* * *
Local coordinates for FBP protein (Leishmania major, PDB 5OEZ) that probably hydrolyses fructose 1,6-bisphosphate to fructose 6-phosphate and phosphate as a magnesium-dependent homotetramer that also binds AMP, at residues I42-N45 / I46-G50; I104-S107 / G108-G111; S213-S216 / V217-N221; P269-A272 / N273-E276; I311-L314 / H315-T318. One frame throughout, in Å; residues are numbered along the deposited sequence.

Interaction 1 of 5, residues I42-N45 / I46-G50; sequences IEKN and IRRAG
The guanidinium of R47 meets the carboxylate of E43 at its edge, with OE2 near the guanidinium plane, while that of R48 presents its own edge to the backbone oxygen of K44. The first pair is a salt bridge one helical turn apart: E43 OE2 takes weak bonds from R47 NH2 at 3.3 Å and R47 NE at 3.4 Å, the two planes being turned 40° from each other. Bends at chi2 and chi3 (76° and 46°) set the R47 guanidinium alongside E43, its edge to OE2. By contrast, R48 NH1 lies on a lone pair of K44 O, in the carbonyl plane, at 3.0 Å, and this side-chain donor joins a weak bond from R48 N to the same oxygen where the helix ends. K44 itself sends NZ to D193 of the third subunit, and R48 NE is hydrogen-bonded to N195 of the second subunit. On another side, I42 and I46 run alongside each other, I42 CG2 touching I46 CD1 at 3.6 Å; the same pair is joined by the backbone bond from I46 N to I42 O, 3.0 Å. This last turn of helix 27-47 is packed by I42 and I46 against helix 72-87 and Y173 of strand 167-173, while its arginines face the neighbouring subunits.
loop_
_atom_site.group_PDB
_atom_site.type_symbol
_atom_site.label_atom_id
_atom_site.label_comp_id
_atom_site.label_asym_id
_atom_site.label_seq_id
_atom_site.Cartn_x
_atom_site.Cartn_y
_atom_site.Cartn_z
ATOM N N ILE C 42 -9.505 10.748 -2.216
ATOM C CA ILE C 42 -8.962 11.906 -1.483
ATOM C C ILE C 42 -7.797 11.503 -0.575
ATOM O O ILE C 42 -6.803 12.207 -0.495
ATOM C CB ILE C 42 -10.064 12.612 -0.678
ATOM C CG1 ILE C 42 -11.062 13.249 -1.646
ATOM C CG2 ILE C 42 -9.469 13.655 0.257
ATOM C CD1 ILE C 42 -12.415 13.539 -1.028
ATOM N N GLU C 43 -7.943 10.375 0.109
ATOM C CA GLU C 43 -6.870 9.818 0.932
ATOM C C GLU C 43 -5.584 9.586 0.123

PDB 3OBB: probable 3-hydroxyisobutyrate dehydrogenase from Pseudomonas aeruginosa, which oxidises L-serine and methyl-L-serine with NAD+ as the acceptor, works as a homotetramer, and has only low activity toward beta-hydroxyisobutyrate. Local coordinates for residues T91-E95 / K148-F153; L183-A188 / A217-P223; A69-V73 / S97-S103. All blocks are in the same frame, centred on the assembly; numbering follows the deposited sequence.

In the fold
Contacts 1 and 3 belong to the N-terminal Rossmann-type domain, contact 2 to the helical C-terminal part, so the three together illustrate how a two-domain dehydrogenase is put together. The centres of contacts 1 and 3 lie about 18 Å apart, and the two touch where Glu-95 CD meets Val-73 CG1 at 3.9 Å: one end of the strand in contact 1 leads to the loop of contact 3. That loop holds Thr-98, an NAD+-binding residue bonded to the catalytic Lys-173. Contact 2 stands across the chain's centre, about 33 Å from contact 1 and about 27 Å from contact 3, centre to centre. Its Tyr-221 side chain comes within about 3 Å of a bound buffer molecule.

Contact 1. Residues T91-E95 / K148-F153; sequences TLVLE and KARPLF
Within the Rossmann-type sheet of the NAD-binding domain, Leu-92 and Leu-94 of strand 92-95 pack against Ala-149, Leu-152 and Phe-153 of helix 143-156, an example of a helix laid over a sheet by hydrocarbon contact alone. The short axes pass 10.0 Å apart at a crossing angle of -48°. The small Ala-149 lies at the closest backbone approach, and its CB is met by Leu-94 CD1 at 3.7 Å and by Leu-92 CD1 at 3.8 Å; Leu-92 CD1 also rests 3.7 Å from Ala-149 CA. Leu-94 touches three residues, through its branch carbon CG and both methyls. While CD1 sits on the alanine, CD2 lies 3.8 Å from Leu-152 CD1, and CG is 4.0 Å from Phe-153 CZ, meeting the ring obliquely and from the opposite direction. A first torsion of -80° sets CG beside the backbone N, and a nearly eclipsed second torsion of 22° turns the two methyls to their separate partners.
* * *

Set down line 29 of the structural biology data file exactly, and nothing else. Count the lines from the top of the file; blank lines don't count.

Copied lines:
Within the Rossmann-type sheet of the NAD-binding domain, Leu-92 and Leu-94 of strand 92-95 pack against Ala-149, Leu-152 and Phe-153 of helix 143-156, an example of a helix laid over a sheet by hydrocarbon contact alone. The short axes pass 10.0 Å apart at a crossing angle of -48°. The small Ala-149 lies at the closest backbone approach, and its CB is met by Leu-94 CD1 at 3.7 Å and by Leu-92 CD1 at 3.8 Å; Leu-92 CD1 also rests 3.7 Å from Ala-149 CA. Leu-94 touches three residues, through its branch carbon CG and both methyls. While CD1 sits on the alanine, CD2 lies 3.8 Å from Leu-152 CD1, and CG is 4.0 Å from Phe-153 CZ, meeting the ring obliquely and from the opposite direction. A first torsion of -80° sets CG beside the backbone N, and a nearly eclipsed second torsion of 22° turns the two methyls to their separate partners.